Risk Prediction in Male Adolescents With Congenital Long QT Syndrome: Implications for Sex-Specific Risk Stratification in Potassium Channel-Mediated Long QT Syndrome



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Journal of the American Heart Association


Background: Sex-specific risk management may improve outcomes in congenital long QT syndrome (LQTS). We recently developed a prediction score for cardiac events (CEs) and life-threatening events (LTEs) in postadolescent women with LQTS. In the present study, we aimed to develop personalized risk estimates for the burden of CEs and LTEs in male adolescents with potassium channel-mediated LQTS.

Methods and results: The prognostic model was derived from the LQTS Registry headquartered in Rochester, NY, comprising 611 LQT1 or LQT2 male adolescents from age 10 through 20 years, using the following variables: genotype/mutation location, QTc-specific thresholds, history of syncope, and β-blocker therapy. Anderson-Gill modeling was performed for the end point of CE burden (total number of syncope, aborted cardiac arrest, and appropriate defibrillator shocks). The applicability of the CE prediction model was tested for the end point of the first LTE (excluding syncope and adding sudden cardiac death) using Cox modeling. A total of 270 CEs occurred during follow-up. The genotype-phenotype risk prediction model identified low-, intermediate-, and high-risk groups, comprising 74%, 14%, and 12% of the study population, respectively. Compared with the low-risk group, high-risk male subjects experienced a pronounced 5.2-fold increased risk of recurrent CEs (P< 0.001), whereas intermediate-risk patients had a 2.1-fold (P=0.004) increased risk. At age 20 years, the low-, intermediate-, and high-risk adolescent male patients had on average 0.3, 0.6, and 1.4 CEs per person, respectively. Corresponding 10-year adjusted probabilities for a first LTE were 2%, 6%, and 8%.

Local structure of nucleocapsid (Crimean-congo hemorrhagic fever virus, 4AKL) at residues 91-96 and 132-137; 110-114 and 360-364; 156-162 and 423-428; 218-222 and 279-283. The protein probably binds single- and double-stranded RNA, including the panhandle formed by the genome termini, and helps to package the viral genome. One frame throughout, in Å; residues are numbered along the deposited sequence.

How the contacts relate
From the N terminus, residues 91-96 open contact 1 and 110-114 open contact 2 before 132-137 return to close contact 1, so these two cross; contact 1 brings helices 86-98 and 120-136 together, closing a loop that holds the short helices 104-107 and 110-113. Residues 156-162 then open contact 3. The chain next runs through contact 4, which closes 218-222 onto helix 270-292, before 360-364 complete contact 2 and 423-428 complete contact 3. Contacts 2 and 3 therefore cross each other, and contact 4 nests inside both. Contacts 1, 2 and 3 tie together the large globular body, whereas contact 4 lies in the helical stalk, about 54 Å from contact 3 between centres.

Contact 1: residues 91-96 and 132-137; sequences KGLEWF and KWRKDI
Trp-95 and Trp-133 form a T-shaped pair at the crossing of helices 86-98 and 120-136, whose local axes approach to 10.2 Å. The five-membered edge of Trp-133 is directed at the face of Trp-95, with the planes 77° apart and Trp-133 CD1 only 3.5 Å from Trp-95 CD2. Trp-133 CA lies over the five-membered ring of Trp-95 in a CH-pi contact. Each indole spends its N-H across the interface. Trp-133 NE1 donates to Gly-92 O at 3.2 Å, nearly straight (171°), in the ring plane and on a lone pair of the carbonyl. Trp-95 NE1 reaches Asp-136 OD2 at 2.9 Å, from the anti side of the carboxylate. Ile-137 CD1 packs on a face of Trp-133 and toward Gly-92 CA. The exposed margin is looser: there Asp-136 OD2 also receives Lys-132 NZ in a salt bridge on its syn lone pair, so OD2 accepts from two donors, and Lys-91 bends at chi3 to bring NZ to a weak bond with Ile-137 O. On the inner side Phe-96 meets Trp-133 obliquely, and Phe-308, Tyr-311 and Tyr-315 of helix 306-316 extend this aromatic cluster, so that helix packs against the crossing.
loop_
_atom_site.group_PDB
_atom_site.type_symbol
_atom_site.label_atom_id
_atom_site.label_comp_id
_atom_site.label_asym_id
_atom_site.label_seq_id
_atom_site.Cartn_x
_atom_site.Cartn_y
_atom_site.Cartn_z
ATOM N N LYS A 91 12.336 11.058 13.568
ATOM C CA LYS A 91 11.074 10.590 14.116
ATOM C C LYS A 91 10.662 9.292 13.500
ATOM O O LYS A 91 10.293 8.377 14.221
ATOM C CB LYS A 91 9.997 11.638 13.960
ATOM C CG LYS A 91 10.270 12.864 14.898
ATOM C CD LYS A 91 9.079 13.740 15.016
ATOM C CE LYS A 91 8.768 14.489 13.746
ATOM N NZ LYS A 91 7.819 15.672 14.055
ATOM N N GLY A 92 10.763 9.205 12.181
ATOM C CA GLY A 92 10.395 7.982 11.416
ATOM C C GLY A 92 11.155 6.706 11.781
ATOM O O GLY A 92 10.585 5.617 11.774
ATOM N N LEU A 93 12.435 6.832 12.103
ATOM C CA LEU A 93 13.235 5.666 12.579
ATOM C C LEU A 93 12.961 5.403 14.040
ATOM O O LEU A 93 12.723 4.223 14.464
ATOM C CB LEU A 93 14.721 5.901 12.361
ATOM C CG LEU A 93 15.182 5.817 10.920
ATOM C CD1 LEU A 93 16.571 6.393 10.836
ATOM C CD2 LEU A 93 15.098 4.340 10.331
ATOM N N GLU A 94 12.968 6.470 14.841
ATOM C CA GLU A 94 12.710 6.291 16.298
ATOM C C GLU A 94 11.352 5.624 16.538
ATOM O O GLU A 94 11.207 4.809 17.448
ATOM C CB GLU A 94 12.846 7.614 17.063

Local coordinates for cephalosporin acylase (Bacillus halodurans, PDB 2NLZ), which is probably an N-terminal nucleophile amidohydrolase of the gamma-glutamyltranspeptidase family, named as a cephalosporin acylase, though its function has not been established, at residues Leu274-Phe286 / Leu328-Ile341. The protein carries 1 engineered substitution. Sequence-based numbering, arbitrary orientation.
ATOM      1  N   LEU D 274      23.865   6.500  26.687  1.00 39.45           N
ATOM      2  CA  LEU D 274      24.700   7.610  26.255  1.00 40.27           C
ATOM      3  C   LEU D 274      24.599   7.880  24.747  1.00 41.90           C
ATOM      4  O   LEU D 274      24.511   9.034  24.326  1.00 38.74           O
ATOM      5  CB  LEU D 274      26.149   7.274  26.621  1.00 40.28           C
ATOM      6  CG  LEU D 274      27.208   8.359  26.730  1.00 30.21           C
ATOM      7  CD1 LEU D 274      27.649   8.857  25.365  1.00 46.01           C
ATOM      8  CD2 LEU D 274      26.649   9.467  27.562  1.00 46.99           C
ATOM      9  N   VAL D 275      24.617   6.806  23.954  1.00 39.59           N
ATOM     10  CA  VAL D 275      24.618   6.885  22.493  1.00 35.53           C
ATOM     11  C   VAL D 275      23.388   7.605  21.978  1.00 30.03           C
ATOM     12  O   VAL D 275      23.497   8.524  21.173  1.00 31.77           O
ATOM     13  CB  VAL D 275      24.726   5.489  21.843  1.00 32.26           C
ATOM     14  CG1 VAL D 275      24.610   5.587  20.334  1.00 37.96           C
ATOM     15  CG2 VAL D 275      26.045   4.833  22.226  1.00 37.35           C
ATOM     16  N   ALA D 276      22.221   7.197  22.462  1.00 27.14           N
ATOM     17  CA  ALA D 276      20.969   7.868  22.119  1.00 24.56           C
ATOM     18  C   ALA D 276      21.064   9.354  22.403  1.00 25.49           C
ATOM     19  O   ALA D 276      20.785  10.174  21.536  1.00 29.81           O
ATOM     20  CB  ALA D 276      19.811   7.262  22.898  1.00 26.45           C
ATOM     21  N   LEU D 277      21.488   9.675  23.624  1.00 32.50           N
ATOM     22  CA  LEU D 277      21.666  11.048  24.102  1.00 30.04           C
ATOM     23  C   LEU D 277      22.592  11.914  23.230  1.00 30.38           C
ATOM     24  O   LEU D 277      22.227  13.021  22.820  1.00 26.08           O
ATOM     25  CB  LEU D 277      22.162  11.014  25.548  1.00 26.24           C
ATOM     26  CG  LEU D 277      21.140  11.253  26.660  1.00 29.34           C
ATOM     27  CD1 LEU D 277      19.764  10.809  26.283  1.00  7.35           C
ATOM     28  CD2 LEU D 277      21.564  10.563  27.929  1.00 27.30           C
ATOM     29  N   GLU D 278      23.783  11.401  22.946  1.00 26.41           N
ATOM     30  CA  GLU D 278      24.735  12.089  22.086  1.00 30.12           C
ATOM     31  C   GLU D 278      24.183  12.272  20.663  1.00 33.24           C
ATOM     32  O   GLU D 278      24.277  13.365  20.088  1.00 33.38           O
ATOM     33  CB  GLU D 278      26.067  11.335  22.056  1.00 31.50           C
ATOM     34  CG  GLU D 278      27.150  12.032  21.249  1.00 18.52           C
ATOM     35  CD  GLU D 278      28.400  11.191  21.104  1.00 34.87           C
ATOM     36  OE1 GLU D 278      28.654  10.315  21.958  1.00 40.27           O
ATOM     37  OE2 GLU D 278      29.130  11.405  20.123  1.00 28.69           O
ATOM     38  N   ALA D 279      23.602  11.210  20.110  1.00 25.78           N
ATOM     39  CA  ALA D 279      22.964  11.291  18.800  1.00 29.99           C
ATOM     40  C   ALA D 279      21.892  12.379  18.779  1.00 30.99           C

Conclusions: Personalized genotype-phenotype risk estimates can be used to guide sex-specific management in male adolescents with potassium channel-mediated LQTS.

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Humans; Male; Adolescent; Female; Young Adult; Adult; Child; Potassium Channels; Long QT Syndrome; Death, Sudden, Cardiac; Syncope; Genotype; Risk Factors; Risk Assessment; Electrocardiography

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